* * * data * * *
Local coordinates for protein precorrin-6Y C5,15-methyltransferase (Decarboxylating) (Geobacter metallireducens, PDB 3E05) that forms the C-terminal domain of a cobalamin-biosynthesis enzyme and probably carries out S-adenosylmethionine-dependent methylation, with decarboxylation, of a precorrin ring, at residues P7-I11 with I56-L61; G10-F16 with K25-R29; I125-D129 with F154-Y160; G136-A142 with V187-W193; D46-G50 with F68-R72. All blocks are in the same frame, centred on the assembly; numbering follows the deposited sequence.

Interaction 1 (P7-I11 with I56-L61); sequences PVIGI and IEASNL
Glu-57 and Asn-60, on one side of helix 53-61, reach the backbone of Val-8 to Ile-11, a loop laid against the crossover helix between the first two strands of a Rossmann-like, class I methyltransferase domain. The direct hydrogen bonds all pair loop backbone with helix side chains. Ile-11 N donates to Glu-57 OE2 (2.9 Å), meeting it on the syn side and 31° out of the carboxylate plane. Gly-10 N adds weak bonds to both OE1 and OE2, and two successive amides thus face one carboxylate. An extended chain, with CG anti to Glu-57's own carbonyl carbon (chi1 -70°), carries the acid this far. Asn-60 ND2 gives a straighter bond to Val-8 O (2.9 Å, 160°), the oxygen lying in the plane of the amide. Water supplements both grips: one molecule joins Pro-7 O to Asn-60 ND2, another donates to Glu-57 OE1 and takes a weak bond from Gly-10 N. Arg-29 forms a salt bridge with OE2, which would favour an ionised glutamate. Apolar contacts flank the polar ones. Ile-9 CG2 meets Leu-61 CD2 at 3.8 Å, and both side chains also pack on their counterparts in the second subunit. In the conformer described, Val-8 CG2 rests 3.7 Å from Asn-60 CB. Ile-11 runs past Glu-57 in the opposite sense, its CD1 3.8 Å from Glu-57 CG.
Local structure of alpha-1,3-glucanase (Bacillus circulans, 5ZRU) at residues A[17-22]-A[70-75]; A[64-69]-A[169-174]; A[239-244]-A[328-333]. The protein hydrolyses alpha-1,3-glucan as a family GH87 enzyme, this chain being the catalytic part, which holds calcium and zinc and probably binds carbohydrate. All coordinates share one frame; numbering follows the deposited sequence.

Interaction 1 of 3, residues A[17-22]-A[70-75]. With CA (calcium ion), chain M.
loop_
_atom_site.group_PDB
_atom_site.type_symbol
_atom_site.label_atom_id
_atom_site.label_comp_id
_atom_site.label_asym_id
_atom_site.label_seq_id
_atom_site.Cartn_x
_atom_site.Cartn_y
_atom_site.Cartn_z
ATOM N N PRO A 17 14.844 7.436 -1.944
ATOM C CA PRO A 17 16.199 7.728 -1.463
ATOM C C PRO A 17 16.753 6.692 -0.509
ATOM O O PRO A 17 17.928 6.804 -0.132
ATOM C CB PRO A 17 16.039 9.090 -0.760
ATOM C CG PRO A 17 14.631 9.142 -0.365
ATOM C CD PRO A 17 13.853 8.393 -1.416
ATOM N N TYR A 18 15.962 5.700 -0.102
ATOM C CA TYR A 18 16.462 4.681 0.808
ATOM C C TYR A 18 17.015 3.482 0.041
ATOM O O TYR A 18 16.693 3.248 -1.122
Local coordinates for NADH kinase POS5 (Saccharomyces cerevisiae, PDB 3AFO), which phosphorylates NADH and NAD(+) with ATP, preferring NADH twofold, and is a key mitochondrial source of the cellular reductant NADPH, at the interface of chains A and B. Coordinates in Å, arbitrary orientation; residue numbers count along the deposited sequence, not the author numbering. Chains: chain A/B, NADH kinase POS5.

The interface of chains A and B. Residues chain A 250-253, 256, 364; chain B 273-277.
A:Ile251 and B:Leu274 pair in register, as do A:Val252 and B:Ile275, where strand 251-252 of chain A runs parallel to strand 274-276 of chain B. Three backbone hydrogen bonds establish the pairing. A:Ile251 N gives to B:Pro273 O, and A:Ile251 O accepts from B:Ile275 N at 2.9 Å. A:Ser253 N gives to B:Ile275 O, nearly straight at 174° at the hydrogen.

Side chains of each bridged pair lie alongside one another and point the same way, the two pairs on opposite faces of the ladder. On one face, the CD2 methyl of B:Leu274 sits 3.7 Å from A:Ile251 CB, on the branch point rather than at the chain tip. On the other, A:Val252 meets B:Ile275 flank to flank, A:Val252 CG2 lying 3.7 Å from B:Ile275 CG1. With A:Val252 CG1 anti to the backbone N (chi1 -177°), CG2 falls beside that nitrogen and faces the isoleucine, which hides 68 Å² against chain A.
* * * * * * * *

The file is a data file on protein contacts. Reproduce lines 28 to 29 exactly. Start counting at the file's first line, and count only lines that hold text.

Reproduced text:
The interface of chains A and B. Residues chain A 250-253, 256, 364; chain B 273-277.
A:Ile251 and B:Leu274 pair in register, as do A:Val252 and B:Ile275, where strand 251-252 of chain A runs parallel to strand 274-276 of chain B. Three backbone hydrogen bonds establish the pairing. A:Ile251 N gives to B:Pro273 O, and A:Ile251 O accepts from B:Ile275 N at 2.9 Å. A:Ser253 N gives to B:Ile275 O, nearly straight at 174° at the hydrogen.